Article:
2. Experimental Units: Experimental material is divided into a number of ultimate units to which the treatments are applied and are known as experimental units. 3. Experimental Material: This is the name given to the material on which the experiment is performed e.

g., a field, soil, patients in a hospital etc. Basic Principles of Field Experimentation: There are three basic principles of field experimentation which have been discussed below: 1.

Replication: The allocation of the treatments under investigation is known as replication. 2. Randomization: The allocation of the treatments to the different experimental units by a random process is known as randomization of treatments. 3. Local control: The principle of making use of greater homogeneity in groups of experimental (e.

g. blocks of a number of plots homogeneous within themselves) for reducing the experimental error as explained in the foregoing paragraph is known as local control. This is done by dividing the experimental material (e.g., field) into homogeneous groups of experimental units (e.

g., blocks). Condition for Application of Designs: (i) C.R.

D. (Completely Randomized Design) is apply when the experimental material is limited and homogeneous, such as the soil in the pot experiments. (ii) R.B.D. is appropriate when the fertility gradient of the field is in one direction. It may be adopted upto 20 treatments without an appropriate loss of efficiency. (iii) L.

S.D. can replace the R.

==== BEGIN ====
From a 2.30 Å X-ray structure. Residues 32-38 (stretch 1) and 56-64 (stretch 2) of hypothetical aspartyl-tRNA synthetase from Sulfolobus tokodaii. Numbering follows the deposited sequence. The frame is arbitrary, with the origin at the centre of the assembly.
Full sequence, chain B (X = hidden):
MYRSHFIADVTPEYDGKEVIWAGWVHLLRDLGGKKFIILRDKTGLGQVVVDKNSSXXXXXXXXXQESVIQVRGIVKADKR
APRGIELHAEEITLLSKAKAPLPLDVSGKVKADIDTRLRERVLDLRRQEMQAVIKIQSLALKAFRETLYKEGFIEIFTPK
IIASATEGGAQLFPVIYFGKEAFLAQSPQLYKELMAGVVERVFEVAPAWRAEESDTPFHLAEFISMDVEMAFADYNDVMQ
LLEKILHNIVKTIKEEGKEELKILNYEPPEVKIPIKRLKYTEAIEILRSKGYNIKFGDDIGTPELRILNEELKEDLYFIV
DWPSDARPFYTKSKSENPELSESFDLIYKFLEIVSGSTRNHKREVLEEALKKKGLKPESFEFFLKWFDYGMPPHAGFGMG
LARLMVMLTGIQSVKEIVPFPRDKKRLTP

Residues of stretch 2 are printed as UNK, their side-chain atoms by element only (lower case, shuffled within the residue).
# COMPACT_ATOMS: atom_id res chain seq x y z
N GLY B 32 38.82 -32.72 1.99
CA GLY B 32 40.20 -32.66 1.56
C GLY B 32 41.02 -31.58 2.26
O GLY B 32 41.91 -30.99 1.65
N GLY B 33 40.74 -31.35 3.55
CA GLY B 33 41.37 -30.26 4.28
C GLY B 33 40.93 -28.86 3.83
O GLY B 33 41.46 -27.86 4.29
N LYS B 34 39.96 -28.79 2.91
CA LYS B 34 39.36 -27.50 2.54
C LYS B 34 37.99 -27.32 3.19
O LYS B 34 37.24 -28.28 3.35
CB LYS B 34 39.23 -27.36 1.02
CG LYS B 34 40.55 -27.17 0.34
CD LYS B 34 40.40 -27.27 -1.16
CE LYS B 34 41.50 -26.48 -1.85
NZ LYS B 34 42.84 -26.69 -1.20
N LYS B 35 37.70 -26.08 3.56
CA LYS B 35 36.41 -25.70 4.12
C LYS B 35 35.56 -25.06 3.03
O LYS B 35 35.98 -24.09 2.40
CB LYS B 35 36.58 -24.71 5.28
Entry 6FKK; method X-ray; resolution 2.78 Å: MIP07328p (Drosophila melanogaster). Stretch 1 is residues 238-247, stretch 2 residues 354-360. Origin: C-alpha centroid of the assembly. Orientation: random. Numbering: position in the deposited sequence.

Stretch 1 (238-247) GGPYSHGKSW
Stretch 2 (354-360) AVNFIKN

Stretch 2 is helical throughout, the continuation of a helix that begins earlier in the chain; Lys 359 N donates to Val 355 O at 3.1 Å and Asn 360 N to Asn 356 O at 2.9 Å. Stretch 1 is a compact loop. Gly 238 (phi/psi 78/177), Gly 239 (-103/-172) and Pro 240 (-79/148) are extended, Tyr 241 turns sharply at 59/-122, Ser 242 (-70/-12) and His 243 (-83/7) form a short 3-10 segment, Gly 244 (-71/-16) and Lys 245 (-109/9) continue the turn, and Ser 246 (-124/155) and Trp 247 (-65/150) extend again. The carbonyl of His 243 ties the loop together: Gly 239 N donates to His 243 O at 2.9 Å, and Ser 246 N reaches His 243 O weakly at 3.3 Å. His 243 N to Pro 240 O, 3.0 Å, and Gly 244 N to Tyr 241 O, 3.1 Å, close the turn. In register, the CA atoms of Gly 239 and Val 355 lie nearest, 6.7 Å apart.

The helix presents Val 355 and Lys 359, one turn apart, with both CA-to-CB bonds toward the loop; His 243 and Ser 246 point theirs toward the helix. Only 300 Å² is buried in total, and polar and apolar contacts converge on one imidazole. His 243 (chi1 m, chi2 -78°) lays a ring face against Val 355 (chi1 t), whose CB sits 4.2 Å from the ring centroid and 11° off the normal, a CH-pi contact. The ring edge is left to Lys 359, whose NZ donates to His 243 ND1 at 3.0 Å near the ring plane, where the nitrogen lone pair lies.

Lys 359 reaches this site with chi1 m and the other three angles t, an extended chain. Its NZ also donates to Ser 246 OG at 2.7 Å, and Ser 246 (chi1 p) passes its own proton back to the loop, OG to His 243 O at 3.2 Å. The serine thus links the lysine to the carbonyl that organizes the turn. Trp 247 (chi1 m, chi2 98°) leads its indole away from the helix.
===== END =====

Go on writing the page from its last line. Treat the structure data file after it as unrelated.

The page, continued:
B.D., when the fertility gradient is in two directions instead of one. It may be adopted for number of treatments ranging from 5 to 8 or from 5 to 12 at the most. (a) Completely Randomized Design: This is the simplest type of design in which the whole experimental material is divided into a number of experimental units depending upon the number of treatments and the number of replications for each. After that the treatments are allotted to the units entirely by chance. Advantages: 1. The method of analysis remains simple when the results from some units are rejected.

2. This design is specially useful in small experiments where, the supply of experimental material is scarce and homogeneous. 3. In this design any number of treatments and replicates may be used. 4. The statistical analysis of the data is very easy. 5.

The relative loss of information due to missing data in smaller than that with any other design. Application Conditions of C.R.D.

: 1. C.R.D. used when the experimental material is limited in quantity and homogeneous. 2. Where it is expected that some of the units will be destroyed. 3.

In small experiments where the increased accuracy from the alternative design is not sufficient to exceed in importance the loss of error degree of freedom. (b) Randomized Block Design: In this design the whole experimental material is divided into homogeneous groups, each of which constitutes a single replication. Each of these groups is further divided into the number of experimental units which are equal in all respects. The treatments are applied to these units by any random process. Some important points are given below about this design: 1.

In R.B.D., the number of blocks must be equal to the number of replications fixed for each treatment. 2. The number of plots in each block should be equal to the number of treatments.